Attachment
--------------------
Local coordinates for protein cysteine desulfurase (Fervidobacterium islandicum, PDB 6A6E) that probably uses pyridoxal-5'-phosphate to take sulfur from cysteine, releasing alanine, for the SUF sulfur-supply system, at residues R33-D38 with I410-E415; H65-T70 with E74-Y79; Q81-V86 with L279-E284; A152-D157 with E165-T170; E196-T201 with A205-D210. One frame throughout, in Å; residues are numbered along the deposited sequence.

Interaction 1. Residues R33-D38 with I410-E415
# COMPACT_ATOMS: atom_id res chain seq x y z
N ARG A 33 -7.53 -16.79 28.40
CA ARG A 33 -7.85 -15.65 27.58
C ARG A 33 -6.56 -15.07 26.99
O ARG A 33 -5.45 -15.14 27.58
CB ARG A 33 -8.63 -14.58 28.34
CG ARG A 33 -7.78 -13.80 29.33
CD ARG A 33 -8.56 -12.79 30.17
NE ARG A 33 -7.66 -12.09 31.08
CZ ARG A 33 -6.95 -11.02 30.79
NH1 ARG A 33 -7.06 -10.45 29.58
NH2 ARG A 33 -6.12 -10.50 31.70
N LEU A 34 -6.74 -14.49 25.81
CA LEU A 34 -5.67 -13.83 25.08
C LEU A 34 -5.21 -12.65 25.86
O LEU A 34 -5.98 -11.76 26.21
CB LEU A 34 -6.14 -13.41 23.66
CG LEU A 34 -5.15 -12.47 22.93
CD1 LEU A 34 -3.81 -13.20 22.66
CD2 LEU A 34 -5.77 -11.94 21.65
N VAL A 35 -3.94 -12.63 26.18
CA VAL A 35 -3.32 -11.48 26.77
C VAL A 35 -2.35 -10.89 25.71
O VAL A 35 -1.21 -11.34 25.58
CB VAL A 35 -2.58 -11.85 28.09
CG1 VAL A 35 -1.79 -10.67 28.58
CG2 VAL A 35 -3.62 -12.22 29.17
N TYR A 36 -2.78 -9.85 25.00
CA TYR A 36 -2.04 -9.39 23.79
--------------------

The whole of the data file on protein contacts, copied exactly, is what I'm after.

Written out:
Local coordinates for protein cysteine desulfurase (Fervidobacterium islandicum, PDB 6A6E) that probably uses pyridoxal-5'-phosphate to take sulfur from cysteine, releasing alanine, for the SUF sulfur-supply system, at residues R33-D38 with I410-E415; H65-T70 with E74-Y79; Q81-V86 with L279-E284; A152-D157 with E165-T170; E196-T201 with A205-D210. One frame throughout, in Å; residues are numbered along the deposited sequence.

Interaction 1. Residues R33-D38 with I410-E415
# COMPACT_ATOMS: atom_id res chain seq x y z
N ARG A 33 -7.53 -16.79 28.40
CA ARG A 33 -7.85 -15.65 27.58
C ARG A 33 -6.56 -15.07 26.99
O ARG A 33 -5.45 -15.14 27.58
CB ARG A 33 -8.63 -14.58 28.34
CG ARG A 33 -7.78 -13.80 29.33
CD ARG A 33 -8.56 -12.79 30.17
NE ARG A 33 -7.66 -12.09 31.08
CZ ARG A 33 -6.95 -11.02 30.79
NH1 ARG A 33 -7.06 -10.45 29.58
NH2 ARG A 33 -6.12 -10.50 31.70
N LEU A 34 -6.74 -14.49 25.81
CA LEU A 34 -5.67 -13.83 25.08
C LEU A 34 -5.21 -12.65 25.86
O LEU A 34 -5.98 -11.76 26.21
CB LEU A 34 -6.14 -13.41 23.66
CG LEU A 34 -5.15 -12.47 22.93
CD1 LEU A 34 -3.81 -13.20 22.66
CD2 LEU A 34 -5.77 -11.94 21.65
N VAL A 35 -3.94 -12.63 26.18
CA VAL A 35 -3.32 -11.48 26.77
C VAL A 35 -2.35 -10.89 25.71
O VAL A 35 -1.21 -11.34 25.58
CB VAL A 35 -2.58 -11.85 28.09
CG1 VAL A 35 -1.79 -10.67 28.58
CG2 VAL A 35 -3.62 -12.22 29.17
N TYR A 36 -2.78 -9.85 25.00
CA TYR A 36 -2.04 -9.39 23.79